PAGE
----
Motsoaledi: All South Africans will need to contribute to NHI
The money for the National Health Insurance (NHI) Bill will not be coming from the Health Ministry's budget but from the national public purse, Health Minister Aaron Motsoaledi says.
JOHANNESBURG – The money for the National Health Insurance (NHI) Bill will not be coming from the Health Ministry's budget but from the national public purse.
This is according to Health Minister Aaron Motsoaledi who announced amendments to the Medical Schemes Bill and the soon to be implemented NHI Bill.
The amendments to the medical scheme bill are still to be debated and gazetted for public comment.
Motsoaledi says depending on what National Treasury will decide, every South African through tax will contribute to the NHI.
He says this is one of the ways to eliminate inequality in the country.
“NHI is going to be a mandatory for health services, meaning once it’s a law, all South Africans will need to contribute into it if Treasury rules that it is to be funded through contributions from the population.
“We don’t know what they’re going to rule but if it’s mandatory, it means you can’t opt out of it, just like the Constitution.”
WATCH: Motsoaledi breaks down NHI Bill
Meanwhile, Motsoaledi says that while the Medical Schemes Amendment Bill and the NHI Bill are still to be debated before implementation, government will implement at least four NHI projects soon.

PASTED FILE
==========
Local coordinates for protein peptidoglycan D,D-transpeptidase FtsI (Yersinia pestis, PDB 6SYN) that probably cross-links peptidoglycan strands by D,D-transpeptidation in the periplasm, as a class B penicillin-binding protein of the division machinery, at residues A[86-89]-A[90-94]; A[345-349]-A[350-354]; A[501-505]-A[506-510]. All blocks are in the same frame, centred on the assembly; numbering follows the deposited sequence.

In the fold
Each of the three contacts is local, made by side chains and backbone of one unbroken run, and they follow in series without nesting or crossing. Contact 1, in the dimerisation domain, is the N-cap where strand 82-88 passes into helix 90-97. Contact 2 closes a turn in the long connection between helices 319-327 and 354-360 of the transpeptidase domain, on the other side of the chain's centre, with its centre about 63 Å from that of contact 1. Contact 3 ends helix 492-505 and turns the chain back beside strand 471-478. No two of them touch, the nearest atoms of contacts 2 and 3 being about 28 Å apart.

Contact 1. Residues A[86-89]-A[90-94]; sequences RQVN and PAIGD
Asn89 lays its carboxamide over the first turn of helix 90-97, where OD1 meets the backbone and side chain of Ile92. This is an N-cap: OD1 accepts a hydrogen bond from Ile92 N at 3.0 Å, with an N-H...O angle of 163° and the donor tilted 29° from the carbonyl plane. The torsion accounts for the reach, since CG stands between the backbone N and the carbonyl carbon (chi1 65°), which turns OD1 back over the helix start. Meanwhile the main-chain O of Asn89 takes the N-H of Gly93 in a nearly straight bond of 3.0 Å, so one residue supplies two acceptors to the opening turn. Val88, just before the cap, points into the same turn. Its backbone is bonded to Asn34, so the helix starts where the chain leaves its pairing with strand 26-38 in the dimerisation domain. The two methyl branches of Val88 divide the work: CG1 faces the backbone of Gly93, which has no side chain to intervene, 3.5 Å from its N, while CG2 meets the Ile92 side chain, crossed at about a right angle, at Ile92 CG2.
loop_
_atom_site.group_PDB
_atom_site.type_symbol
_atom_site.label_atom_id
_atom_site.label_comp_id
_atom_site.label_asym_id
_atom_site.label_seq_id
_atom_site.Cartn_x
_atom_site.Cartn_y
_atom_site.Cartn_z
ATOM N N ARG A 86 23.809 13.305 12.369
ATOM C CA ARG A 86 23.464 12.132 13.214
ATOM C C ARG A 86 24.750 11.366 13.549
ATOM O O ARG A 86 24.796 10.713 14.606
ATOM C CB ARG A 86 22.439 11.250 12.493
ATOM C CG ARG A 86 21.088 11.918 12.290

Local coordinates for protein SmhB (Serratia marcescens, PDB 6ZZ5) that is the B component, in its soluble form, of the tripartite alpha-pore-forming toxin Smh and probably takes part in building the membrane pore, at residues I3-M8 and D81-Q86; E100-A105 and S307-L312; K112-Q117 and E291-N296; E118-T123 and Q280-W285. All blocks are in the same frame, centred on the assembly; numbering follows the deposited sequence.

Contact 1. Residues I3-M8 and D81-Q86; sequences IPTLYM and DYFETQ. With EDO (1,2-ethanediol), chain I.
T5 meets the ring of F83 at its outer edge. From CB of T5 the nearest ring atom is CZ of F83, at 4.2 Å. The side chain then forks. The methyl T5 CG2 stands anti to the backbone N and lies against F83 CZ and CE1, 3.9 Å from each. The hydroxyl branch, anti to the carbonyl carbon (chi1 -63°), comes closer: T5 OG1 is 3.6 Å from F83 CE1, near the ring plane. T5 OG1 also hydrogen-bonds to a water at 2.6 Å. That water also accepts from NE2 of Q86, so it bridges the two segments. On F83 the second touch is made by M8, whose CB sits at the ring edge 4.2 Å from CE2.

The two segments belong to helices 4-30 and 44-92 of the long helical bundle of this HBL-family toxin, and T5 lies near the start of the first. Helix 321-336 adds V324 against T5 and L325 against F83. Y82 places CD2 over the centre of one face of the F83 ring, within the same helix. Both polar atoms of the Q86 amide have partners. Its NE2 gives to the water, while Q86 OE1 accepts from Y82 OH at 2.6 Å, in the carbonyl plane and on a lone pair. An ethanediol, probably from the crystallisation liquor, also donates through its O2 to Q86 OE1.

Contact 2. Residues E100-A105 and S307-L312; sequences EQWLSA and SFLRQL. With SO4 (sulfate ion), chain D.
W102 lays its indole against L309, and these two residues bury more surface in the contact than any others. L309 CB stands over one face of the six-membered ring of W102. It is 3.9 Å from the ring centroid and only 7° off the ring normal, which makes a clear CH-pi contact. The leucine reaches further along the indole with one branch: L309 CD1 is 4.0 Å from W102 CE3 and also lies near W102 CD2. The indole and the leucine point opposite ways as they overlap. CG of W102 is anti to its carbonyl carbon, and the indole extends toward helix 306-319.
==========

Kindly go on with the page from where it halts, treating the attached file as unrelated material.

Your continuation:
Some of the amendments to the Medical Schemes Bill is to abolish co-payments and brokers, which Motsoaledi says will help make private health more affordable.
Motsoaledi made the announcement that Cabinet has agreed to the amendments in the Medical Schemes Bill to run simultaneously with the implementation of the NHI Bill.
He was speaking in Pretoria on Thursday.
Minister Motsoaledi says his department will use the money allocated to it by the Treasury in the medium-term expenditure framework to implement the NHI.
“While the bill is still being debated, we’re not going to wait. We’re going to implement four NHI projects. Remember that Treasury gave us R4.1 billion to provide services.”
Motsoaledi says equally to the ailing public health system, medical aid schemes and the private health sector also need to be scrutinised.
“But because they’re twin they need to be tackled simultaneously. If we do one after the other, it means we’re planning to take the next half a century before we can talk about the NHI and that’s completely undesirable.”
The minister says NHI will not be implemented in a rushed and irrational manner.
(Edited by Leeto M Khoza)